#1  
Old 07-14-2014, 09:33 AM
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Kenny53691 Kenny53691 is offline
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Working on my first course

Quick run down. I got permission to work on a course proposal in my subdivision. I started walking the property 1.5 years ago to watch it through the seasons and taking notes. I local committee got permission to do a course no knowing that I was working on one. I went to the meeting, the love what I have done and now want me to take over, which is great because no I don't have to worry about doing a proposal, lol. They are wanting to order baskets asap, but I don't have a course laid out completely yet. Since this is my first, I talked to a guy to help me out since he has helped with other local courses in the past. That being said, we have walked out the property together last Wednesday and are bouncing ideas off of each other. The maintenance director of the subdivision is wanting to meet with me Saturday with a back hoe and dump truck to start pulling out some old things used for paintball at one time, and I want to get some other things pulled out since I'll have the equipment to get it taken out easily. My first question of many is, what can I go ahead and cut out and not worry about effecting a future possible hole. I know that thorn bushes will be gone, and dead branches on the ground, but is there really anything else. I want most of the honeysuckle bushes gone, me I don't want to get carried away and ruin some good spots. I want to clear out as much as possible now to help us see the overlay a little bit better since the guy working with me has only walked the property once. Any tips or suggestions would be greatly appreciated.
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  #2  
Old 07-14-2014, 09:43 AM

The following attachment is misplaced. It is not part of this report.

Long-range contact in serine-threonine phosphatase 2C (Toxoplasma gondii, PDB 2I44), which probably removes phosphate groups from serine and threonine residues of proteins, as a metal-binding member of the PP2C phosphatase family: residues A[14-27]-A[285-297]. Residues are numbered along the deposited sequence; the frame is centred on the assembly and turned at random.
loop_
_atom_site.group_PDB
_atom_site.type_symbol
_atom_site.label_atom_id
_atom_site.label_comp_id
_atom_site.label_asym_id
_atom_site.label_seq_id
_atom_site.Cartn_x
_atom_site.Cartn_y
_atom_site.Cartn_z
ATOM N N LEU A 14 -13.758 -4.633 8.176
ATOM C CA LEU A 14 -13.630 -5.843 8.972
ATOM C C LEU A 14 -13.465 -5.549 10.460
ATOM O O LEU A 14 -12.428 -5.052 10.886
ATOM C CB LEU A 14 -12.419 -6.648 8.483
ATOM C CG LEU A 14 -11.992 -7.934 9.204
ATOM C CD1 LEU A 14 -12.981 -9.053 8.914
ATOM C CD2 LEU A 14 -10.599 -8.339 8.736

1978 1978 is offline
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Anything less than 1" ... clear. You will be amazed how fast it regrows anyway. Stack in neat piles at least 60' from any fairway. If you stack it all together you will be amazed how fast it breaks down, also you can say its is good animal housing. Once you cut you will open up space, other trees will grow into that space and fill up any space that the 1"ers used to in. Only thing I dont cut is holly, but I dont imagine you will have much in OH...I just like it. Cut stuff below ground level so you dont make punji stakes. If something is too big at the root to cut with loppers, cut it at least 2' up, you can go back and cut the stump with a saw later. This will keep you from forgetting and leaving the ankle turner... Remember with foot traffic, the soil will compact 2-3"...so all those stumps you leave at 2" tall will end up being 5' in a few months. Take the time do do it right first.

Once you get all that cut and stacked neatly off the fairway. Take an old mower and mow your fairways.
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Old 07-14-2014, 09:45 AM
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bradharris bradharris is offline
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It's impossible to give you good advice without knowing the land.

However, I can caution you to not be too eager to cut. Have a solid plan in place before you start knocking trees down. Once they're down, you can't go back and change your mind.
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Old 07-14-2014, 09:55 AM
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Jay Dub Jay Dub is offline
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There are quite a few experienced people in this area that can and will help with course design/installation.
Please look for local advice so they can see what you're working with.

Good luck and congrats!!
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Old 07-14-2014, 10:49 AM
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Jukeshoe Jukeshoe is offline
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There's a lot of collected k-nowledge on the subject here.

Good luck!
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Old 07-14-2014, 10:49 AM